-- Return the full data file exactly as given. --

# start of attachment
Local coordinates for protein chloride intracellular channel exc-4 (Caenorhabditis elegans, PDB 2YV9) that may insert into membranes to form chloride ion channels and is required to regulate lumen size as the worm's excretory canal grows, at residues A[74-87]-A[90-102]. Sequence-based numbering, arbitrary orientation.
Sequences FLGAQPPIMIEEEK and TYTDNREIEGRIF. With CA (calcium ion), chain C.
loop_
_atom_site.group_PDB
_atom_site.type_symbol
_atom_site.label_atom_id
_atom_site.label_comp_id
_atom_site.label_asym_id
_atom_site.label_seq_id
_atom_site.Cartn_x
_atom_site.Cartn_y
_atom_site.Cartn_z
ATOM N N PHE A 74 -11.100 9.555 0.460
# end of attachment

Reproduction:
Local coordinates for protein chloride intracellular channel exc-4 (Caenorhabditis elegans, PDB 2YV9) that may insert into membranes to form chloride ion channels and is required to regulate lumen size as the worm's excretory canal grows, at residues A[74-87]-A[90-102]. Sequence-based numbering, arbitrary orientation.
Sequences FLGAQPPIMIEEEK and TYTDNREIEGRIF. With CA (calcium ion), chain C.
loop_
_atom_site.group_PDB
_atom_site.type_symbol
_atom_site.label_atom_id
_atom_site.label_comp_id
_atom_site.label_asym_id
_atom_site.label_seq_id
_atom_site.Cartn_x
_atom_site.Cartn_y
_atom_site.Cartn_z
ATOM N N PHE A 74 -11.100 9.555 0.460